Tropical Fruit Forum - International Tropical Fruit Growers

Citrus => Cold Hardy Citrus => Topic started by: SoCal2warm on May 07, 2019, 05:45:06 PM

Title: ichangensis x Satsuma ?
Post by: SoCal2warm on May 07, 2019, 05:45:06 PM
I found out there is an ichangensis x Satsuma mandarin hybrid in a private collection. The cultivar is named 'Liudmila'.

Gene Lester is an 85-year-old former engineer who has a large private collection of different citrus varieties on a 12 acre property in the hills above Watsonville, California. He has about 250 citrus varieties.

It's not open to private visitors, but if you are a member of the California Rare Fruit Growers organization once in a while they organize tours to visit the collection.

Gene grew up in Alhambra, studied mathematics at the University of California Los Angeles, and worked in software management for IBM for nearly 34 years. He moved to his current orchard in Watsonville in the mid-1980s.
He also supplies Manresa, a high-end restaurant in nearby Los Gatos, with locally grown fruit for its annual citrus themed dinner, which he attends. Volunteers from CRFG help him upkeep the orchard.

Serious About Citrus, Farm & Ranch Living, January 1, 2019, by Jill Gleeson

The plant grows in the Gene Lester citrus collection in California and was named after a friend. It is a beautiful and productive ornamental with a dense shiny foliage of large leaves and plentiful fruit that hang singly or in clusters of 3 to 9.

The flower buds show a hint of purple when quite immature but the flowers have no purple shade. It is also unusual in that new growth is yellowish green.

The friend who gave this plant to Gene says the peel is edible. It lacks the typical acrid oils of most papeda peels. The fruit and taste are quite similar to yuzu but whereas yuzu drops its fruit quite early the fruit of 'Liudmila' stay on for a long time. In the present writer's opinion it is an ideal compact citrus plant for the dooryard and perfect as a pure ornamental.

Ichandarin 'Liudmila', Citrus Pages website, Jorma Koskinen

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However, there is some doubt about whether this is actually an ichangensis hybrid.

After consulting a citrus specialist at the UC Riverside Gene Lester later came to the conclusion that because of the sweet edible rind and the vestigial petioles it is more likely to be a citron hybrid, and thus closer to Rough lemon.
The source plant is in a back yard in Redwood City, CA and 'Liudmila' might just be a runaway rootstock hybrid.

Redwood City is on the border of zone 10b/9a but has cooler temperatures.

However, I do know ichangensis was formerly available from Rolling Rivers Nursery in Oakland, just 22 miles away from Redwood City, so the ichangensis possibility may not be completely implausible.

I'm not sure whether this cultivar may be worth investigating.

Not sure whether it's worth posting this here but a passing reference to 'Liudmila' was also made in by Cameron_z6a_N.S. , (location: Halifax, Nova Scotia) , posted May 15, 2013 :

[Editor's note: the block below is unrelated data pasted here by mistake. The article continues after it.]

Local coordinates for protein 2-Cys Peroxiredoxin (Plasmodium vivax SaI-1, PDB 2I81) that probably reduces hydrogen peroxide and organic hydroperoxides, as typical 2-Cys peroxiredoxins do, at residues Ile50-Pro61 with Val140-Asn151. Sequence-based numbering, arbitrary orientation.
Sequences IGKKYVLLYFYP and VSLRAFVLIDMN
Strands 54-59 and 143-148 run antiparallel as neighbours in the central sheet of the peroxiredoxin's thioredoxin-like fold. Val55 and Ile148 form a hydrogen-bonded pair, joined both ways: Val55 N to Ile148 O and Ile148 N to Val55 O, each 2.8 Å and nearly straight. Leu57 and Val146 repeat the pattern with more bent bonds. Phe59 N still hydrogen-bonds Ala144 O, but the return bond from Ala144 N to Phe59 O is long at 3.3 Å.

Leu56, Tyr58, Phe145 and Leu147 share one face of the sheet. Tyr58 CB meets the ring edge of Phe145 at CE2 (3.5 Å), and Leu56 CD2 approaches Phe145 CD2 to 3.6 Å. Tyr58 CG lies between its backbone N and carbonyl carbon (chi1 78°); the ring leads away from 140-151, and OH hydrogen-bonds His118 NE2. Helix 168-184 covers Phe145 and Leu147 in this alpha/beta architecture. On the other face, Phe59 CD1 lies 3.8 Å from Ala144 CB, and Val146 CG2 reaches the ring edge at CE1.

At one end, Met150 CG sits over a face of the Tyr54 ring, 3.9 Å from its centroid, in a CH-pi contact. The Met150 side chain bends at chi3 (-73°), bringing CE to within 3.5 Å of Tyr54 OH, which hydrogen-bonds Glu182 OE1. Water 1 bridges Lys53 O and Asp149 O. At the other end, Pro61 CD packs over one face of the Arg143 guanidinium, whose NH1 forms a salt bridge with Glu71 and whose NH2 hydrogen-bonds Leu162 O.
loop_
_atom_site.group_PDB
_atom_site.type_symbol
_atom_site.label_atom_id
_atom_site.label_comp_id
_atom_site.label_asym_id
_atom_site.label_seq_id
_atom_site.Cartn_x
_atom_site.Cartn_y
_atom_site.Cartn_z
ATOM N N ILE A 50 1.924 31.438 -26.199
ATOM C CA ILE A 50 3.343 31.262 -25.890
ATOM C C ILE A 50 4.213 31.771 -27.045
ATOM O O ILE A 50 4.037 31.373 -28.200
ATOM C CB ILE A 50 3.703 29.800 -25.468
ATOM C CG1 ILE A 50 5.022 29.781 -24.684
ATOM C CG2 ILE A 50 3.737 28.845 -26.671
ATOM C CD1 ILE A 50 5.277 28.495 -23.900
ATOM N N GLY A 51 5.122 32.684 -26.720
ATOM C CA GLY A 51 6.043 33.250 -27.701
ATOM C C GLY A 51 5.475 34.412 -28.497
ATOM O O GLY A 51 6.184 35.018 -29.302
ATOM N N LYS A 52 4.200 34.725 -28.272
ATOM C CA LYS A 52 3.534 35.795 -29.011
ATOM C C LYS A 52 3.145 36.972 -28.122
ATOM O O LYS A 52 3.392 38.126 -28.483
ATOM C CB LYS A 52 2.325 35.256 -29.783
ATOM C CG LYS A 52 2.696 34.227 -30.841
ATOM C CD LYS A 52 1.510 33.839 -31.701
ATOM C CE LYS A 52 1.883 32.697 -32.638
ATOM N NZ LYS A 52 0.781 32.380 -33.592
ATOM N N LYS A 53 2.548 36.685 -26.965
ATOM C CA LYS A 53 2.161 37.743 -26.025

" Some of the hardier types include the Glen Citrangedin, SanCitChang, Liudmila Ichandarin, Yuzu, Yuzvange, Yuko, Tai x Tri Hybrid, (Clem x Tri) x Clem, etc "

which shows that this cultivar was known about at least 6 years ago.
Title: Re: ichangensis x Satsuma ?
Post by: Laaz on May 07, 2019, 06:24:41 PM
I have been friends with Gene for years. I talked to him last week. He is not doing well & said it was very difficult for him to even email anymore. Gene shared many of his rare citrus with me over the years. Sadly, Gene thinks it's only a matter of time before HLB is up in his area.
Title: Re: ichangensis x Satsuma ?
Post by: lebmung on May 08, 2019, 09:54:56 AM
I just pollinated key lime with satsuma okitsu.  I hope they will make seeds.
Title: Re: ichangensis x Satsuma ?
Post by: SoCal2warm on May 31, 2019, 01:26:19 PM
" Swingle and Reece (1967) noted that: [] hybrids that show astonishing similarity to the Yuzu have now been produced in this country between the Ichang papeda and the satsuma orange (a form of C. reticulata ). "
Title: Re: ichangensis x Satsuma ?
Post by: SoCal2warm on February 03, 2020, 03:32:59 PM
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Here are very small keraji (left) and ichangensis (right) seedlings in the ground (in climate zone 10 ). I hope to eventually make a hybrid (though will have to wait until the plants grow to fruiting size).

(keraji is very closely related to Satsuma but has more hardiness)

I would think such a hybrid should be able to survive in the PNW zone 8a. I would hope it might be able to have a little better fruit quality than yuzu.
I know this is still too early to speculate but just wanted to show the picture.
Title: Re: ichangensis x Satsuma ?
Post by: Florian on February 04, 2020, 07:30:26 AM
This could be an interesting cross and probably pretty coldhardy but as far as fruit quality goes just get the right Yuzu, which is excellent.